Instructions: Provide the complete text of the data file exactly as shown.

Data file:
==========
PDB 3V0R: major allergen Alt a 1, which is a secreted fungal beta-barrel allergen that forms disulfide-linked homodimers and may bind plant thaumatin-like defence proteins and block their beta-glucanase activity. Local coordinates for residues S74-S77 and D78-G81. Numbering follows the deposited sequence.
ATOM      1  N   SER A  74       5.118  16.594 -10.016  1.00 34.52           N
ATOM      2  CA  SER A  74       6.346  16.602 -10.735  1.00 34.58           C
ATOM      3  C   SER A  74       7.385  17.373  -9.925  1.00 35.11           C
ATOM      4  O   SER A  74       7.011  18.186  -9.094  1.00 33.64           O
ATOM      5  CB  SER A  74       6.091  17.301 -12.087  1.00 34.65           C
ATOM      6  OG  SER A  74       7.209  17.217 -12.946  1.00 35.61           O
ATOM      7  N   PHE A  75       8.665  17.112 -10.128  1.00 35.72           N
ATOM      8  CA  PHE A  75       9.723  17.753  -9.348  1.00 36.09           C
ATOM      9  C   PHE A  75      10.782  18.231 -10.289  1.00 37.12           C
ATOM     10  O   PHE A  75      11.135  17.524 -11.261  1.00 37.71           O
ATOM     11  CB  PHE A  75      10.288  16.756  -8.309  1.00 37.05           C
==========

PDB 3V0R: major allergen Alt a 1, which is a secreted fungal beta-barrel allergen that forms disulfide-linked homodimers and may bind plant thaumatin-like defence proteins and block their beta-glucanase activity. Local coordinates for residues S74-S77 and D78-G81. Numbering follows the deposited sequence.
ATOM      1  N   SER A  74       5.118  16.594 -10.016  1.00 34.52           N
ATOM      2  CA  SER A  74       6.346  16.602 -10.735  1.00 34.58           C
ATOM      3  C   SER A  74       7.385  17.373  -9.925  1.00 35.11           C
ATOM      4  O   SER A  74       7.011  18.186  -9.094  1.00 33.64           O
ATOM      5  CB  SER A  74       6.091  17.301 -12.087  1.00 34.65           C
ATOM      6  OG  SER A  74       7.209  17.217 -12.946  1.00 35.61           O
ATOM      7  N   PHE A  75       8.665  17.112 -10.128  1.00 35.72           N
ATOM      8  CA  PHE A  75       9.723  17.753  -9.348  1.00 36.09           C
ATOM      9  C   PHE A  75      10.782  18.231 -10.289  1.00 37.12           C
ATOM     10  O   PHE A  75      11.135  17.524 -11.261  1.00 37.71           O
ATOM     11  CB  PHE A  75      10.288  16.756  -8.309  1.00 37.05           C